China’s Legal System: an Insurance Perspective

October 29, 2010

  • October 29, 2010 at 6:10 am
    Evan Whitton says:
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    Dear Insurance Journal,
    Fascinating stuff. Could you ask Anita Hummel to email me if or when China formally adopted the (European) civil law system? Or where I could get more data on the change? And how many lawyers are in China?
    I need the information to correct an obviously out-of-date section in my book Our Corrupt Legal System: Why Everyone Is a Victim (Except Rich Criminals). The book says:

    “If resolving disputes — not making money for lawyers — is really the objective, America would be better off using the lawyer-free method invented by Confucius (551-479 BC) at about the same time the Sophists were teaching Athenian lawyers how to lie.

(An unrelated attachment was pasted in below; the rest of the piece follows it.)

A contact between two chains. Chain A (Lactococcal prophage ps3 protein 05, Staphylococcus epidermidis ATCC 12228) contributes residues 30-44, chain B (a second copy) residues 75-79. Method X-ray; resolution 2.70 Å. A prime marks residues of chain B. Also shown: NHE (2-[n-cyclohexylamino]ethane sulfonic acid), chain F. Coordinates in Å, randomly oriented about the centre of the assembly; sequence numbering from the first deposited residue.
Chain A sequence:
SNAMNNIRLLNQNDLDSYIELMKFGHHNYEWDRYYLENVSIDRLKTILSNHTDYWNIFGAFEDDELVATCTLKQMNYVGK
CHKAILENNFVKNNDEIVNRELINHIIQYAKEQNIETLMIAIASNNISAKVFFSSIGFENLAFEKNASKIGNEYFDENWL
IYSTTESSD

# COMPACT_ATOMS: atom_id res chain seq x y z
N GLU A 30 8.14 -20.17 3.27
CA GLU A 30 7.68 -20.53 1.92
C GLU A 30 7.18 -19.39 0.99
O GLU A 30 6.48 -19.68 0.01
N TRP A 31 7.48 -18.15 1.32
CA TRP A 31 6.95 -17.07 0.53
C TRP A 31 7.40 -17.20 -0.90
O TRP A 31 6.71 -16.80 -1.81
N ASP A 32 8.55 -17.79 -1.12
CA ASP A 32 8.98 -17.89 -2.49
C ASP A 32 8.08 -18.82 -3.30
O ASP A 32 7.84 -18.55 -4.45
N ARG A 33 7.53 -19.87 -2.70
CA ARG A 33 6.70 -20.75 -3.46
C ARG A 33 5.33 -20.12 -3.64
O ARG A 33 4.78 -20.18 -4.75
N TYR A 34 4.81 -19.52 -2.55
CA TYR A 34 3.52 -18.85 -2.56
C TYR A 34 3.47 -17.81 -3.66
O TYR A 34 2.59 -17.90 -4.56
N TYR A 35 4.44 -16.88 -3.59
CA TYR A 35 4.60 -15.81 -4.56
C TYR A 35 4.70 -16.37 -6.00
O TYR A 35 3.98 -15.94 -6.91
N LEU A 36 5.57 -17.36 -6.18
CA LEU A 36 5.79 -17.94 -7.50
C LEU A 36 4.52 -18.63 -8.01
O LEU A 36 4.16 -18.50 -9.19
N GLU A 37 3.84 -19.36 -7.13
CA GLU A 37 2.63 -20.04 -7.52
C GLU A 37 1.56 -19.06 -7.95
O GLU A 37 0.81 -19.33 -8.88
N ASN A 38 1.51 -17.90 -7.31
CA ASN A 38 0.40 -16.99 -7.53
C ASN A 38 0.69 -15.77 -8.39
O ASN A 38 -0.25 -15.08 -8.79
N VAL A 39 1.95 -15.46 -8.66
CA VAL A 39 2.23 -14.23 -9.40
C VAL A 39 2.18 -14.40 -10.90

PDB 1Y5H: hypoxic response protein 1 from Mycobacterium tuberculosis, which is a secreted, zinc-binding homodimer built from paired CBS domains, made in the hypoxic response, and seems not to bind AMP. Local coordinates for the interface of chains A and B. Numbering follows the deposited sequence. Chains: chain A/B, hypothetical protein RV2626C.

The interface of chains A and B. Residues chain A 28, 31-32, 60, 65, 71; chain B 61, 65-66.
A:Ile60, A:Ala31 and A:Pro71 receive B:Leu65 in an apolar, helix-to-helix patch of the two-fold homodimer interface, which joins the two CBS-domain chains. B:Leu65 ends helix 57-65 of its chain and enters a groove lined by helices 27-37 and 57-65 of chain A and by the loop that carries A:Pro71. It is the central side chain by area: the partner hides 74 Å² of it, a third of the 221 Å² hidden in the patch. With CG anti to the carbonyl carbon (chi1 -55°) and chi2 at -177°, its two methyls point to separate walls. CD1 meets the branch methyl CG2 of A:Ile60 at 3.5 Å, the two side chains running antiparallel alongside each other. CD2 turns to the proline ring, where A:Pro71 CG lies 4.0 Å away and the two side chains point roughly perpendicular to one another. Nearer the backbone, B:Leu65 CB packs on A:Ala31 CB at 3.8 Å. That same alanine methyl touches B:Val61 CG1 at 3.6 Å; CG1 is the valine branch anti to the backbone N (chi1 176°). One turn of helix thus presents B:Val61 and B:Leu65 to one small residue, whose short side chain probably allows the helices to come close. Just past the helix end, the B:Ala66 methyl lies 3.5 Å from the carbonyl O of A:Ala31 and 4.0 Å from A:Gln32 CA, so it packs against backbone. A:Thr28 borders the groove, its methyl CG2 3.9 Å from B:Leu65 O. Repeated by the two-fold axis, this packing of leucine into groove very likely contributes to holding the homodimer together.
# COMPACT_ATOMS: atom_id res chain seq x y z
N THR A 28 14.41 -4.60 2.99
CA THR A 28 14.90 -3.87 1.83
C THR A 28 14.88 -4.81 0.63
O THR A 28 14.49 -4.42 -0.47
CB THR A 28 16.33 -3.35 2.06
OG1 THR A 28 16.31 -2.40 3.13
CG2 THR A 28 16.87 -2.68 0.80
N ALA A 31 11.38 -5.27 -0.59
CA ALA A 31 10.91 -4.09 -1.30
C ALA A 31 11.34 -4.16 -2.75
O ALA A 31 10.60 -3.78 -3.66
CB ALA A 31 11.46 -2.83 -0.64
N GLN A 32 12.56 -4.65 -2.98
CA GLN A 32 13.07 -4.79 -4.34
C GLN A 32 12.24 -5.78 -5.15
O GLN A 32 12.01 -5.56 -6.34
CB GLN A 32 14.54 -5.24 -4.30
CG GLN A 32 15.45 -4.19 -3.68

“In the Confucian system, mediators decide cases on the circumstances rather than by reference to an abstract system. Despite Mao Zedong, China’s system is still vaguely based on Confucian benevolence and reciprocity. Among 1200 million, there are said to be 800 qualified lawyers and 10 million mediators, not all, one trusts, members of the secret police. Pro-rata, the US would have 180 lawyers, England 40, and Australia 12. London would have five lawyers, Washington two-fifths of a lawyer, and Canberra one-fifth of a lawyer. That sounds about right.”


    Evan Whitton

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